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 Google Incognito Lawsuit 

 

Back in 2023, it was the United States that accused the tech giant Google of invading the privacy of its users. The groundbreaking class-action lawsuit claimed that Google was surreptitiously tracking users even when they thought they were safely navigating the digital realm in “private mode.” 

 

The legal battle sought justice from the world’s go-to search engine and its parent company, Alphabet, as it faced the ire of users who believed their privacy had been compromised. Large technology firms have been under increased scrutiny globally, but this case struck a chord in the heart of Silicon Valley. 

 

The drama unfolded in the courtroom of US District Judge Yvonne Gonzalez Rogers, who recently pressed pause on the scheduled trial in California after receiving news of a preliminary settlement. Google’s attempts to have the case dismissed were rejected earlier in the year by Judge Rogers, who emphatically stated that she could not agree that users had willingly consented to Google collecting information on their private browsing activity. 

 

The class action, initiated by law firm Boies Schiller Flexner in 2020, argued that Google had been playing spy even when users had their Google Chrome browsers set to “Incognito” mode or other browsers set to “private mode.” This alleged intrusion, the lawsuit claimed, had transformed Google into an “unaccountable trove of information” on user preferences and potentially embarrassing details.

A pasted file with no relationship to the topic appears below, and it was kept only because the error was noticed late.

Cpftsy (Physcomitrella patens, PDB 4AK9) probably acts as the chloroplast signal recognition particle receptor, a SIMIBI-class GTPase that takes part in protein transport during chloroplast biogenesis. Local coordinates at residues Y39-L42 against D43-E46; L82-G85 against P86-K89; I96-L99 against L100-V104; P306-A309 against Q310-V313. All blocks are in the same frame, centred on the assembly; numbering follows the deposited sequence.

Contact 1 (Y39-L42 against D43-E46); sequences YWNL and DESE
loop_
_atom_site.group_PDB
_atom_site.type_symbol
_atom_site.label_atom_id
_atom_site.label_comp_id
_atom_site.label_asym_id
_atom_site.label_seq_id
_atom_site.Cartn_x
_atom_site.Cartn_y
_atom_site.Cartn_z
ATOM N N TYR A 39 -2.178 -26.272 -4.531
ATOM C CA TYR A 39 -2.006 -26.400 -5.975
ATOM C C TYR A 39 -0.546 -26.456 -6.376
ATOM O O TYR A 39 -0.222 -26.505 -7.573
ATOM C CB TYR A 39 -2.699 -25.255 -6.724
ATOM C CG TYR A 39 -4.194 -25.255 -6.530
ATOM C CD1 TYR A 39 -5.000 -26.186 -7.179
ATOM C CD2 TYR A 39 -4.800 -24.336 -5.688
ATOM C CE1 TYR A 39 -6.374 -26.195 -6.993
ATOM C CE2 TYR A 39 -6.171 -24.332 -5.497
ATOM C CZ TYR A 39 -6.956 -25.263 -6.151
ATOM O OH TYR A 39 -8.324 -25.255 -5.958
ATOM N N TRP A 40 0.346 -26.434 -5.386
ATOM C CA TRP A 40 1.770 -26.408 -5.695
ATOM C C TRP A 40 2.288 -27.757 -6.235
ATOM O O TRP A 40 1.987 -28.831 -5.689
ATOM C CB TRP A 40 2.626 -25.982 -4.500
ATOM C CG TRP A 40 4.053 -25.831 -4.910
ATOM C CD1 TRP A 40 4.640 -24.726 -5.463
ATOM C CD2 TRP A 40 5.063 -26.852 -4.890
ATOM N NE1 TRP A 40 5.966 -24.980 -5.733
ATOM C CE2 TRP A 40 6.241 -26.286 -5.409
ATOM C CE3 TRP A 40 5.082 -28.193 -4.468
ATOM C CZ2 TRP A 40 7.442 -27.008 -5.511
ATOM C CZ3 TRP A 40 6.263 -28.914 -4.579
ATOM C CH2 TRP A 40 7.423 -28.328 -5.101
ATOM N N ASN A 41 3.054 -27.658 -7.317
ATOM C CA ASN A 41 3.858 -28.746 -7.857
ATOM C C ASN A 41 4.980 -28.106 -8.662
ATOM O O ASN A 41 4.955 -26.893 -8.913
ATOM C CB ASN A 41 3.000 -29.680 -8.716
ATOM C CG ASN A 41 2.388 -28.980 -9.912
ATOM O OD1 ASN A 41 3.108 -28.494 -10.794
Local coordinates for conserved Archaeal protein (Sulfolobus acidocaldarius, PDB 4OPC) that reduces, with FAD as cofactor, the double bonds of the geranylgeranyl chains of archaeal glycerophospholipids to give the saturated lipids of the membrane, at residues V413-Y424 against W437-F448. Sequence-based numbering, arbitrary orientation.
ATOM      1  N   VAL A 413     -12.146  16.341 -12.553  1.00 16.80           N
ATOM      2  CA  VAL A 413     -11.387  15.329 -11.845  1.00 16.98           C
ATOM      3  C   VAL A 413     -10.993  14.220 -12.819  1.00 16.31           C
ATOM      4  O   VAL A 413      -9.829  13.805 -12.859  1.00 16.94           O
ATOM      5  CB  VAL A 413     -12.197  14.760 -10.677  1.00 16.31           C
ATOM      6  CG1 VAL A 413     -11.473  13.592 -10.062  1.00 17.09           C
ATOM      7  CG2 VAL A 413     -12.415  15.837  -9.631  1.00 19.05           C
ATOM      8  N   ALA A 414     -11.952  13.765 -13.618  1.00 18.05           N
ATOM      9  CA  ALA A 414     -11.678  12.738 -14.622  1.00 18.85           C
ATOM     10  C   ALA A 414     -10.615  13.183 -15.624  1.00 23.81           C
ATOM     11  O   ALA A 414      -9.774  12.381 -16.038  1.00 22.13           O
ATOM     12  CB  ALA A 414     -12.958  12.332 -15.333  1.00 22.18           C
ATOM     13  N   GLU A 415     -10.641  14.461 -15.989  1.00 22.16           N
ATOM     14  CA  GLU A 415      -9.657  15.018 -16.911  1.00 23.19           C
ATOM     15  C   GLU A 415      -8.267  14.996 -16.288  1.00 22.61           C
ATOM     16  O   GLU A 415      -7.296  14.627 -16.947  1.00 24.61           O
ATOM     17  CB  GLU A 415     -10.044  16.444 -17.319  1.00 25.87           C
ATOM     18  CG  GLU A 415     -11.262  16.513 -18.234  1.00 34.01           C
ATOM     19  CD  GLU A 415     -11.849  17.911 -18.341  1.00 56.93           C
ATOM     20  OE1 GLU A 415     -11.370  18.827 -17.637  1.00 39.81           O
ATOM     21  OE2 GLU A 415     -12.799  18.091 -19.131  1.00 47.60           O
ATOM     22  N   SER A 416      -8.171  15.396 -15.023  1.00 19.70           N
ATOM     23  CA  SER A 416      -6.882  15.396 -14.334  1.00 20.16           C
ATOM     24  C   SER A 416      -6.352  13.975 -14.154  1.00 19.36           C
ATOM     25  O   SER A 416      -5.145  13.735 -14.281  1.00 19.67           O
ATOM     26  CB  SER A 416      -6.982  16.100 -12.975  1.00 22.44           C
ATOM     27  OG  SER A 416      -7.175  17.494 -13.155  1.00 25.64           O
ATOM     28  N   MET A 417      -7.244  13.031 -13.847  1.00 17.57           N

Details of the settlement remain shrouded in secrecy, adding an extra layer of suspense to the narrative. However, insiders predict that lawyers will formally present the settlement to the court for approval by February 2024. 

Google, known for its transparency—or lack thereof, according to critics—has defended its practices, asserting that it had been forthright about the data it collected when users viewed content in private mode. The tech giant argued that the collection of search history, even in private viewing mode, was aimed at helping site owners assess the performance of their content, products, and marketing strategies. 

 

The battle doesn’t end here for Google, as it faces additional lawsuits challenging its search and digital advertising practices. Just this month, the tech behemoth agreed to pay a whopping $700 million to settle another lawsuit brought by a coalition of US states, accusing Google of stifling competition on its Play Store for Android devices. 

In a tale of legal twists and turns, Google also found itself on the losing end of a court battle against Fortnite maker Epic Games. The lawsuit, filed in 2020, accused Google of unlawfully establishing dominance over rivals through its app store—a fitting reminder that the tech giant’s journey through the legal labyrinth is far from over. 

 

As the dust settles on this $5 billion privacy saga, the world watches with bated breath to see how these legal challenges will shape the future of privacy in the digital age and whether other tech giants will be forced to reconsider their own practices in the ever-evolving landscape of data protection. 

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